All the reasons everyone loved Don Zimmer

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You love baseball. Tim Kurkjian loves baseball. So while we await its return, every day we’ll provide you with a story or two tied to this date in baseball history.

ON THIS DATE IN 2014, Don Zimmer died.

The Rangers were riding a 13-game losing streak when a young beat writer dragged himself into manager Zimmer’s office on yet another scorching Texas day in May 1982.

“What’s wrong with you?” Zimmer said with that famous Zim glare.

“Covering this team isn’t as much fun as I thought it would be,” the writer said.

“Ah, quit complaining!” Zimmer snapped. “Look at you. You’re young, you have your whole life ahead of you. Look at me. I’m old, I’m fat, I’m bald, I’m ugly, I have a plate in my head. And I have this team to manage. I’m the one with the worries.”

The full “On this date …” archive

And then he flashed that Zim smile, that unmistakable, moon-faced smile that could light up a room, especially one in which baseball was spoken. No one, but no one, loved the game more than Don Zimmer. He married his beloved wife, Soot, at home plate in Elmira, N.Y. He wore a uniform for 66 years as a player, coach and manager. He was as tough a player as there has even been. He overcame two horrific beanings. He played for the world champion Dodgers in 1955. He managed four major league teams for 13 years, with a .508 winning percentage. In 1989, he managed the Cubs to an unlikely division title. And, as Joe Torre’s bench coach for many years with the Yankees, he became the game’s grandfather, baseball’s Buddha. In his final job, as a senior advisor for the Rays, he was revered.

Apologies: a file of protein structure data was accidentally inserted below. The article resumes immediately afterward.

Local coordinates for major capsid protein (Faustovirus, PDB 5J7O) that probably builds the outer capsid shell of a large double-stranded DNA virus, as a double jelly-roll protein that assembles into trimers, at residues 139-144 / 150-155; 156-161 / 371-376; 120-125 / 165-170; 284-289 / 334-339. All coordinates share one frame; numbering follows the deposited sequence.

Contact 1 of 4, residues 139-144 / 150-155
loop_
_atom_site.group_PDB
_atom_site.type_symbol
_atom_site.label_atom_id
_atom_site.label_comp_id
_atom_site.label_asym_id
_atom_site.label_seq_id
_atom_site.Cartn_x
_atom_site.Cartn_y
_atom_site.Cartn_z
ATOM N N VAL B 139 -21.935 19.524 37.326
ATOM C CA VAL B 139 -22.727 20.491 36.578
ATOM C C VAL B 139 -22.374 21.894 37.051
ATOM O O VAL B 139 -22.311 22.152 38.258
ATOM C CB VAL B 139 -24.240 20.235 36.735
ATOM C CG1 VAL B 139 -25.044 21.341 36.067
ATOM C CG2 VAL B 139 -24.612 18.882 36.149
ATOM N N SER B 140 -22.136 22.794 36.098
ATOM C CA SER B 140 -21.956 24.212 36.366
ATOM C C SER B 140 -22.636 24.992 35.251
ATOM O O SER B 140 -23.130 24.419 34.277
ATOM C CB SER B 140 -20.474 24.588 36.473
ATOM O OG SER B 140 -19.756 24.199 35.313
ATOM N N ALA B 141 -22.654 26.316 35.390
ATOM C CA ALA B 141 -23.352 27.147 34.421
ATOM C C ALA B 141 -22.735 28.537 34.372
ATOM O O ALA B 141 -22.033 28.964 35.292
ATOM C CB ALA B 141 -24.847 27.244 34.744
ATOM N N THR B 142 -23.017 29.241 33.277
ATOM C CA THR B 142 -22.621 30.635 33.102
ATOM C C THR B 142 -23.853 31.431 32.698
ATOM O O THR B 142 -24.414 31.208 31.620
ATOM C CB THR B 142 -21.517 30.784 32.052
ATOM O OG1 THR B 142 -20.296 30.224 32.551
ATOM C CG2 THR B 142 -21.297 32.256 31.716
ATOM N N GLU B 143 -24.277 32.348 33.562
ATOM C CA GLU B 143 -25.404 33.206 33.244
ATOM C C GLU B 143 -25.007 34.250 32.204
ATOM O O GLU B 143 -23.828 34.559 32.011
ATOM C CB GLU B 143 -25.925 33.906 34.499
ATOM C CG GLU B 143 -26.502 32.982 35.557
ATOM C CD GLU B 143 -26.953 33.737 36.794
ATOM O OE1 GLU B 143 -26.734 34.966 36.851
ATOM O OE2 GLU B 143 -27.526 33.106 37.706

The day he died, Zimmer was perhaps the mostly widely loved and respected person in the game.

For Zimmer’s last few years, Jim Leyland, a former Tigers manager, called him on the phone every day, sometimes two and three times, just to check in, and to pick his brain.

“I love Zim,” Leyland said.

Everyone loved Zim. After being fired by the Red Sox, Zimmer became a coach with the Yankees, and rented Bucky Dent’s house in New Jersey. Dent, of course, hit an enormous three-run homer for the Yankees in the famous playoff game that beat Zimmer’s Red Sox.

“Over top of my bed,” Zimmer said with a classic laugh, “there was a framed newspaper story with the headline: SOX DENTED! I went to bed every night with that hanging over my head.”

Other baseball notes for June 4

  • In 1955, Willie Mays hit an extra-inning home run. He would hit 22 extra-inning home runs in his career, most of all time.

  • In 2013, John Mayberry Jr. became the first player to hit two home runs in extra innings, the second being a walk-off grand slam.

  • In 1957, Tony Pena was born. He was an excellent defensive catcher. But he caught the most games of all time (1,950) of any catcher who never caught a no-hitter.

  • In 1964, Sandy Koufax threw his third no-hitter.

  • In 1956, catcher Terry Kennedy was born. Great guy, great historian of the game. And a really big catcher (6-foot-4, 230 pounds) who had some trouble at times with agility behind the plate. “Whenever I needed help, they’d send me a catching instructor who was this tall [roughly 5-8],” Kennedy said. “I’d tell the guy, ‘Thanks, but you can’t help me. The reason I’m having trouble back there is I’m so big.”’

  • In 1990, Ramon Martinez, brother of Pedro, struck out 18 in a 2-0 shutout of the Braves. “Did you look at his forearms? Look at how long they are,” said teammate Eric Karros. So I looked. Ramon had unusually long forearms, which allowed for such great whip action, especially on his breaking ball.



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